Case detection is central to tuberculosis (TB) control. Missed or delayed diagnoses lead to longer periods of infectiousness that sustain TB transmission. Modelling indicates that detecting 70% of smear-positive pulmonary TB cases and curing 85% of them - the present World Health Organization targets - can decrease TB incidence by 10% per year. However, in 2014, worldwide, only 63% of the estimated smear-positive cases were detected and notified and TB incidence is declining at only 2% per year. Most research addressing case detection is biomedical and focuses on developing new diagnostic tests that perform better than the traditional ones. However, implementation of these tests has hardly had an impact on TB incidence. This thesis combined a health system and an operational perspective to investigate the broader process of case detection. We designed and conducted, in Lima Peru, six studies on pulmonary TB and MDR-TB case detection: from the criteria used in the selection of suspects to be tested, to their identification and the testing procedure itself, up to the start of treatment. The studies aimed to generate evidence on performance gaps at these steps and propose potential solutions for improvement. The study setting was San Juan de Lurigancho, a peri-urban district in Lima with over one million inhabitants where TB and MDR-TB prevalence are amongst the highest in the country. To augment the efficiency of the diagnosis of pulmonary TB with smear microscopy, we first evaluated the case definition of TB suspects– a person coughing for 14 days or more - and the compliance with this case definition. In a cross sectional survey among 4376 persons that had submitted a sputum sample for TB diagnosis, we determined the smear positivity rate and its association with the duration of cough and with patient and health service characteristics. Over half of the patients who had sputum tested (55.3%, 2418) reported cough for <14 days. Of them, 3.2% (78) were smear positive vs. 12.4% (243/1958) of those coughing ≥ 14 days. Cough for ≥ 14 days, being referred by health care staff, attending a secondary-level health care facility, male sex and age between 15 and 44 years were independent determinants of smear positivity. The inclusion of persons who were not TB suspects was a consequence of behavior driven by a performance target set by the TB program, which requires every health facility to perform smear microscopy in 5% of all adult patients that receive consultations. We recommend revising that target and continuing to use the current TB suspect definition, as it has a high smear positivity yield, but it is essential to ensure compliance with it. Subsequently, in a second study on TB diagnosis through smear microscopy, we modified the approach to sampling slides for the external quality assurance (EQA) of laboratory performance. In ten health facilities, during two years, instead of selecting diagnostic slides for EQA, we selected follow-up slides of patients that were on treatment. The false negative errors were more frequent in follow-up slides than in diagnostic slides: 25 (3.5%) vs. 3 (0.6%). Hence, the sensitivity to detect quality control problems was substantially increased when rechecking follow-up slides and the modified sampling scheme, which permitted a smaller sample size, proved very efficient and effective for identifying laboratories with substandard performance. However, we observed no actual improvements in performance in year two. This was a consequence of suboptimal feedback of EQA results to local laboratory technicians by the supervisor. We recommend implementing the EQA with our modified sampling strategy and strengthening the supervision and feedback process within the laboratory network. To enhance case detection in specific groups at increased risk of TB, we first conducted a longitudinal study in household contacts of recently diagnosed TB patients. We determined TB incidence within two years of exposure among 5466 household contacts of 1178 patients, and identified household, patient and contact characteristics that determine an increased risk. The TB incidence among household contacts was 1918 (95% confidence interval (CI) 1669-2194) per 100,000 person-years, more than ten times higher than in the general population. Incident TB occurred more than six months after the index case’s TB diagnosis in 121/205 (59.0%) household contacts. Bacillary load and time between symptoms and treatment initiation in the index case, as well as the kinship to the index case and sex of the contact were significantly associated with TB incidence in the contacts. We recommend extending the routine household contact follow-up from the current six months to two years after the index case’s diagnosis. Targeting household contacts on the basis of risk factors may increase efficiency, but the feasibility and acceptability for patients, contacts and TB staff needs to be determined. A second study on groups at increased risk focused on people living with HIV/AIDS. We determined the diagnostic accuracy of a commercial automated nucleic acid amplification test –Xpert®MTB/RIF- among HIV positive TB suspects. In 131 HIV positive patients with a high suspicion of pulmonary TB, detection of TB by Xpert®MTB/RIF was compared to a composite reference standard of Löwenstein-Jensen (LJ) and liquid culture. The sensitivity of Xpert MTB/RIF was 97.8% (95% CI 88.4–99.6) (44/45), specificity was 97.7% (95% CI 91.9–99.4) (84/86) and the positive predictive value was 95.7% (95% CI 85.5–98.8) (44/46). Xpert®MTB/RIF detected 13/14 smear-negative TB cases, outperforming smear microscopy (p = 0.0002). Detection of rifampicin resistance was also studied. The sensitivity of Xpert®MTB/RIF was 100% (95% CI 61.0–100.0) (6/6) and specificity was 91.0% (95% CI 76.4–96.9) (30/33). In summary, Xpert®MTB/RIF performed well for TB diagnosis and outperformed smear microscopy, but the specificity for detection of rifampicin resistance was low. We recommend the implementation of Xpert®MTB/RIF for TB and drug resistant TB diagnosis among HIV positive patients in replacement of the currently used underperforming nitrate reductase assay. To strengthen case detection and treatment initiation of MDR-TB, we first assessed the definition of MDR-TB suspect. We conducted a cross-sectional survey to determine the proportion of MDR-TB among TB patients who did not report any of the risk factors used by the TB program to perform a drug susceptibility test (known exposure to a TB patient whose treatment failed or who died or who was known to have MDR-TB; immunosuppressive co-morbidities; ex prison inmates; prison and health care workers; and alcohol or drug abuse). We found 6.3% (95%CI 4.4–8.3) (37/584) of MDR-TB among TB patients that would not be routinely tested for drug susceptibility. This suggests that testing patients for MDR-TB based on the presence of the currently used set of risk factors is insufficient in settings with high MDR-TB prevalence, as it misses many cases. We recommend to use a broader definition of MDR-TB suspects or, if possible, universal testing for MDR-TB in all TB patients. Universal testing will allow early starting of correct treatment regimens and appropriate management of contacts. Subsequently, to determine the delay between diagnosis and MDR-TB treatment initiation, we conducted a retrospective study in confirmed MDR-TB patients. We found that TB diagnosis did not translate into immediate treatment when MDR-TB was suspected or confirmed. Among 35% (13/37) of the patients directly started on a MDR-TB regimen, more than 30 days elapsed between the first positive smear result at the health facility and the initiation of treatment. In 27% (24/88) of patients switching to a MDR-TB regimen, more than 30 days passed between the last dose of the drug sensitive regimen and the first dose of the MDR regimen. These delays contribute to ongoing transmission of MDR-TB in the community. Operational processes and steps to design and make individualised regimens available in health facilities should be shortened. Throughout our studies, we obtained a comprehensive picture of the pulmonary TB case detection process in peripheral health facilities in a large district in eastern Lima. Our results led to recommendations that can enhance overall TB and MDR-TB case detection and speed up MDR-TB treatment initiation. A systematic understanding of the process of case detection can also facilitate the implementation of new tests, including future point-of-care tests and permit to reach their full potential. From a global perspective, our middle-income urban setting with a medium TB and MDR-TB burden and low HIV prevalence is particular. Our results may not directly extrapolate to different settings, but the approaches we used can be replicated elsewhere to conduct a systematic assessment of TB case detection.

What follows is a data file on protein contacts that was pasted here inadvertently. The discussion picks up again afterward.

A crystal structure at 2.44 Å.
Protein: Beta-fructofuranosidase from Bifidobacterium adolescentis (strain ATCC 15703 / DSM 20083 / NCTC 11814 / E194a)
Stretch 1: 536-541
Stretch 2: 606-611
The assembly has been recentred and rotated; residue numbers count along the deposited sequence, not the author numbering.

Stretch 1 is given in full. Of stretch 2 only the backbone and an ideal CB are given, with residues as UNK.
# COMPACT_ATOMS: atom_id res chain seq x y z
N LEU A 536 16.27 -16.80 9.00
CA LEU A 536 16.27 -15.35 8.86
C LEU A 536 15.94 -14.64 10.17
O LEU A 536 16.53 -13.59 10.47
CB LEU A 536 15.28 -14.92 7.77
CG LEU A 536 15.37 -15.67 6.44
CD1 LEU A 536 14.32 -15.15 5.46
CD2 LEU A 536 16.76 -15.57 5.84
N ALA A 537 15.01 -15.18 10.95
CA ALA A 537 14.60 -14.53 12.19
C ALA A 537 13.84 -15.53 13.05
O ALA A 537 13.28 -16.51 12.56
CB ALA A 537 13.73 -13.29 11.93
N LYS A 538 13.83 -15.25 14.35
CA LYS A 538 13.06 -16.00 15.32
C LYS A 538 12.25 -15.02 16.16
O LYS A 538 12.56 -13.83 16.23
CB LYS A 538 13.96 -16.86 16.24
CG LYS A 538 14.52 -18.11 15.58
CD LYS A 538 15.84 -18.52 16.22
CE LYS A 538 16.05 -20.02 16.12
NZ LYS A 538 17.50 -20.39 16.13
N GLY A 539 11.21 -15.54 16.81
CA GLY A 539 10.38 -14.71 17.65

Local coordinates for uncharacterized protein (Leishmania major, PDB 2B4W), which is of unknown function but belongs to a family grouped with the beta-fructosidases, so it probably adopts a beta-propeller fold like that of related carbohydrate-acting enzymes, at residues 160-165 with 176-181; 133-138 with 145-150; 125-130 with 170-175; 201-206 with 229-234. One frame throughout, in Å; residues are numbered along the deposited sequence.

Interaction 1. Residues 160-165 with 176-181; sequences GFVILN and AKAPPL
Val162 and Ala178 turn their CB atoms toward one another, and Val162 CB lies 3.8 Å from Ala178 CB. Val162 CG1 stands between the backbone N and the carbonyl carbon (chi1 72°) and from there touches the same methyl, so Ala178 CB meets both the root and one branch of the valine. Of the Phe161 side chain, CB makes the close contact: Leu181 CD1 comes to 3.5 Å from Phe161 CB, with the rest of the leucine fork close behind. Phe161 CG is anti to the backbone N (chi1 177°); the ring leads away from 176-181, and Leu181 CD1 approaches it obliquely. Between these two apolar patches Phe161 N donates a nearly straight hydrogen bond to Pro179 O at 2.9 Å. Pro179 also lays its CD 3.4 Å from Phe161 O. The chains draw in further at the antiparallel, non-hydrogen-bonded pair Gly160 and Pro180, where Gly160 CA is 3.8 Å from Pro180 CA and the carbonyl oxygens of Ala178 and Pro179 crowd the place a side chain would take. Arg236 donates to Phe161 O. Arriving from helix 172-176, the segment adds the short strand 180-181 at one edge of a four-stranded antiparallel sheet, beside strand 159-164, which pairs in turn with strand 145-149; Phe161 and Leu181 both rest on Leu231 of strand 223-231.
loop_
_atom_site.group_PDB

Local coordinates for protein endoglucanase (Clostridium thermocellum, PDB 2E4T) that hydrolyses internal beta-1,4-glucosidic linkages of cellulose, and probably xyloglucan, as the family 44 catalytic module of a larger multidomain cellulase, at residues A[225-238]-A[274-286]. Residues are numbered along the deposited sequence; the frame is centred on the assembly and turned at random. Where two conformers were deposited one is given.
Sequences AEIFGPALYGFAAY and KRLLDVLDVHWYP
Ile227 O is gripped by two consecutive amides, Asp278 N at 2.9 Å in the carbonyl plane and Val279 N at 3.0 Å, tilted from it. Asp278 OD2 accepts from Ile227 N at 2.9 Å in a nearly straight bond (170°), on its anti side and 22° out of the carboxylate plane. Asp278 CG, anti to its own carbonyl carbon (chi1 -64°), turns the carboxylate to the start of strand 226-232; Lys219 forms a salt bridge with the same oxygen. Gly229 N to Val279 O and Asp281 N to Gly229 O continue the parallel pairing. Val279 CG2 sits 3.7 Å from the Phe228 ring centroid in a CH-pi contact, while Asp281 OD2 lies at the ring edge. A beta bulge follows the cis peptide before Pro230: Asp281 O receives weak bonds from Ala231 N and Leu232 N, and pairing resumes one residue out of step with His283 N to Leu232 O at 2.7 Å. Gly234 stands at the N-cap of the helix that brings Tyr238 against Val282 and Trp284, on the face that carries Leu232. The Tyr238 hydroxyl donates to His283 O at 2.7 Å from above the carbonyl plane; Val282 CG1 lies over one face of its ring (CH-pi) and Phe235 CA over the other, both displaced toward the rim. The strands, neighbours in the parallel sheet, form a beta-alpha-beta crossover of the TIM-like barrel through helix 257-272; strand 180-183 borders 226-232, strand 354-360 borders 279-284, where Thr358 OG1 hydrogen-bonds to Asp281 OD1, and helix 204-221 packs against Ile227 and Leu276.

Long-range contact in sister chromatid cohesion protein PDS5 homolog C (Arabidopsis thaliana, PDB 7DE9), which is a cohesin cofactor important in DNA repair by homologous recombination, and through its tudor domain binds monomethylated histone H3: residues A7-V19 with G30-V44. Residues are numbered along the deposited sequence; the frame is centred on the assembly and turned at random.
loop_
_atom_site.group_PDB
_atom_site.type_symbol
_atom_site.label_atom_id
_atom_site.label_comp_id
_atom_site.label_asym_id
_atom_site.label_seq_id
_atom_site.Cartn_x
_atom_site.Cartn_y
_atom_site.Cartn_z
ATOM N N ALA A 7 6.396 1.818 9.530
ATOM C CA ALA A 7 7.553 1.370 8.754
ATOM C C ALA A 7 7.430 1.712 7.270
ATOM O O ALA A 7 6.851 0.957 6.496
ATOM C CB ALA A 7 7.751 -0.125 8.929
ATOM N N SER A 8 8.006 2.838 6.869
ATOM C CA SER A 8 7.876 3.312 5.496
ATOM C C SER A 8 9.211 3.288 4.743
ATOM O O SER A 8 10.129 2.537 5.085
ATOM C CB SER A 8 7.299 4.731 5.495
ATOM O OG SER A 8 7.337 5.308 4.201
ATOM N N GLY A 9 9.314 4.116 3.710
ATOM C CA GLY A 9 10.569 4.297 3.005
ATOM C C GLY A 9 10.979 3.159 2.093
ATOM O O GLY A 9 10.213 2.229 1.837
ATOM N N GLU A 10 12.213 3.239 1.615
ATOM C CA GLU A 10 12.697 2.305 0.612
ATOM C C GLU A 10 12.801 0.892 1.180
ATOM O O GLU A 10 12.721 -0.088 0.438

|Publication status||Published - 2016|